Cryptocurrency Hacks – How to Protect Yourself When Trading And Investing

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If you follow crypto markets, you are probably aware of this weekend’s massive theft of digital currency from a Japan-based exchange. In the early hours of Friday January 26th Coincheck Inc. was hacked and nearly $500 million in NEM digital tokens were stolen. Mercifully, Coincheck seem to have the means to reimburse their customers, albeit after a slight haircut, but once again security is a hot topic when it comes to crypto trading and investing.

So how can you protect yourself and still participate in the cryptocurrency phenomenon? Here are a few things to consider:

Are you trading or investing? – first off be clear on what your strategy is. Are you actively trading, or buying and holding?

Traders – If you are trading crypto then you will be using an exchange and, as we have seen, exchanges can be vulnerable to hacks. That is a risk you will have to take, but at least exercise caution. If you are in Japan, for example, make sure you are using an exchange that is registered with the Financial Services Agency. The site is in Japanese but you can find a list here. (I couldn’t find the same page on their English site) Note though that Coincheck had applied to register and was allowed to continue trading, and advertising on TV, during the approval process. FSA registration does not guarantee that your funds are safe, but I would not bother with exchanges that don’t make this list. If you are trading outside Japan Buy Bitcoin Worldwide is a useful resource for finding exchanges in your country, along with a list of pros and cons for each exchange.

You should be looking for exchanges that implement at least the following measures:

  • Cold wallet – the recent hack was from Coincheck’s hot wallet, which is connected to external networks
  • Whitelisting of all withdrawal addresses for crypto
  • Private server
  • Two-factor authentication
  • No API withdrawals

If you are done with trading, or taking a break for a while, you should be moving your coins off the exchange to a private wallet or storage device.

Investors – perhaps you just want to buy some Bitcoin or Ethereum and hold it for the long term? In this case you will likely buy the coins on an exchange, but you then need to move them into a private wallet. If you leave crypto sitting on the exchange you are at risk.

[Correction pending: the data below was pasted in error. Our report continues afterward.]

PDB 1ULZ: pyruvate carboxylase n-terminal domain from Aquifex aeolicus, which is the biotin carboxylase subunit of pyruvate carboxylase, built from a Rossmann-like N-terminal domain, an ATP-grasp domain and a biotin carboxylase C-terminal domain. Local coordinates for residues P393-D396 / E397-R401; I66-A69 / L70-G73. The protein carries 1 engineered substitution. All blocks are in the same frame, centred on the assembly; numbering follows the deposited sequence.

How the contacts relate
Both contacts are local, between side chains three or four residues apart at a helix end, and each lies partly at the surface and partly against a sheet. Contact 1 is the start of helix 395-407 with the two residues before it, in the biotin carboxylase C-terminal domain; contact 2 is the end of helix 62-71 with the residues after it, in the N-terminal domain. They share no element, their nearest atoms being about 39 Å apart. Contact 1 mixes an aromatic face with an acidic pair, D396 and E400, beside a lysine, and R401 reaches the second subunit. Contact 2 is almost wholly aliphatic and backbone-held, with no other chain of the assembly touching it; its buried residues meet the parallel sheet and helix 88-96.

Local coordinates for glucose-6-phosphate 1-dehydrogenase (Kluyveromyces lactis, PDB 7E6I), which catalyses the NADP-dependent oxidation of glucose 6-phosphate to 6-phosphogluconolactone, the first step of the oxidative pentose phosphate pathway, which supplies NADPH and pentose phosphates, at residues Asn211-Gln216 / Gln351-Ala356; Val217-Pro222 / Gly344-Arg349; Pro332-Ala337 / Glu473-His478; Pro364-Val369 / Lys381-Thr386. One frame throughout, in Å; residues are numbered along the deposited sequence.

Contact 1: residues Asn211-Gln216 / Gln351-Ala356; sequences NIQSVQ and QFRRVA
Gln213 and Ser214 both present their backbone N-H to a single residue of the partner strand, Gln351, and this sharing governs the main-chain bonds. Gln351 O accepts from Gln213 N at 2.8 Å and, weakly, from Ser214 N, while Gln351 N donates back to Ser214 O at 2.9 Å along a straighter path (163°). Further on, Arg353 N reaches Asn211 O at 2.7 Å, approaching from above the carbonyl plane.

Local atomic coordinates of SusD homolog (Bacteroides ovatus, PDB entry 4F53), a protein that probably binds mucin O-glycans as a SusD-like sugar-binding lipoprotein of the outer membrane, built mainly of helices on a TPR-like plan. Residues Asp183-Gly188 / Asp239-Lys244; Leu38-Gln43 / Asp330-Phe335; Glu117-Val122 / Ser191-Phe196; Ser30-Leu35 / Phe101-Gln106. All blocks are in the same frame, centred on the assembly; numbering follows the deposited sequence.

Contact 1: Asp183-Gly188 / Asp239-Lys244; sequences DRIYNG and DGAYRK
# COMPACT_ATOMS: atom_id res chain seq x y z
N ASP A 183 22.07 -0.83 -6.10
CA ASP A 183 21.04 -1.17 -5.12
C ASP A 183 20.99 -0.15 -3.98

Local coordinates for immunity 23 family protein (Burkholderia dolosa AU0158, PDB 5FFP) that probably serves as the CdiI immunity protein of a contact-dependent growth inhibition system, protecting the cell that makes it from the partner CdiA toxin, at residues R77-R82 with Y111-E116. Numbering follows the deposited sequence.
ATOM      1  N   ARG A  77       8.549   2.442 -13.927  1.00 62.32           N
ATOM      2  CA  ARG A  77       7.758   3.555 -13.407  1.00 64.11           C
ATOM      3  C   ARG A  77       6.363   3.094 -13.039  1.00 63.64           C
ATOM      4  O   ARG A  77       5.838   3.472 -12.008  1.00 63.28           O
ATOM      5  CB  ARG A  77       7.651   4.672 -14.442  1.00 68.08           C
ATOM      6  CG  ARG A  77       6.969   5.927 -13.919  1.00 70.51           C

Online wallets are convenient for shopping with Bitcoin but they are also not a safe place to store your coins.

I stored Bitcoin with Xapo, whose vault service is currently free of charge. They store their private keys in multi-signature form in vaults in Asia, the United States and South America.

Hardcore crypto enthusiasts will tell you to keep your private keys completely offline. Probably the most popular hardware wallet is the Trezor device. With this device a pin code gives you access to your coins, and if you lose it you can regenerate your wallet using the 24 word recovery code.

If you don’t trust any storage solution that can be plugged into a computer, or are looking for a near indestructible back up for your hardware wallet then take a look at Cryptosteel.

Lastly, don’t get carried away with the promise of high returns. Only invest / trade amounts commensurate with your level of knowledge. If a large portion of your assets are in cryptocurrency you better be an expert!

Disclaimer: This should go without saying, but the information contained in this blog is not investment advice, or an incentive to invest, and should not be considered as such. This is for information only.

2018 Investment Outlook

 

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“Prediction is very difficult, especially if it’s about the future.” – Niels Bohr.

People interested in investing typically find themselves deluged with forecasts at this time of year, and a look back at investment professional’s predictions from this time last year will tell you just how difficult it is to be right. So, I’m going to be careful here! The purpose of this post is not to make bold predictions for the year, and it is certainly not to be considered investment advice. However it is interesting to take a look at current trends, along with results from last year, and consider how things might develop in 2018. So here we go…

2017 was supposed to be the year of the crash. This time last year every forecaster worth his salt was telling us that winter was coming. The Trump rally couldn’t last, central banks had to taper their stimulus programs, and the party was going to end. It was going to get ugly…

Well… S&P 500 +21.8%…. MSCI Emerging Markets +31%…. MSCI Europe +14.5%…. UK FTSE 100 +11.9%…. Japan Topix 22.2%…. even Japan hit 26 year highs!

Oil came back strongly at year end, gold was up double digits, even pound sterling recovered somewhat. Not to mention the surge in Cryptocurrency! 2017 was not a good year to be holed up in your bunker, hoarding cash and waiting for the sky to fall. What was perhaps most surprising was the lack of volatility through the year – the US stock market hasn’t seen a major pullback since the election, and volatility metrics have hit record lows.

So the party goes on, right?

Well, we will see. The fact remains that we are living in an unreal world economically. Negative interest rates are not supposed to be a thing, but they are currently reality in several countries. Moreover, negative real interest rates (when taking inflation into account) have been the norm in the developed world since October 2016. On January 9th the Bank of Japan announced that it was reducing the rate of bond purchases as part of its quantitive easing program. This reduction was relatively small, and well within the BOJ’s stated goals. It was really a non-event. However, as soon as it was announced, the Yen spiked up and markets shuddered. So imagine where we’ll be if something really happens…

The US Federal Reserve has gradually increased interest rates, and so far managed to do so without slowing the stock market’s bull run. Japan, however, is another matter. The run up in the Nikkei at the end of 2017 / early 2018 owes a lot to loose monetary policy, not to mention massive ETF purchases by the BOJ. The Abe administration doesn’t want the run to end, but it can’t go on forever.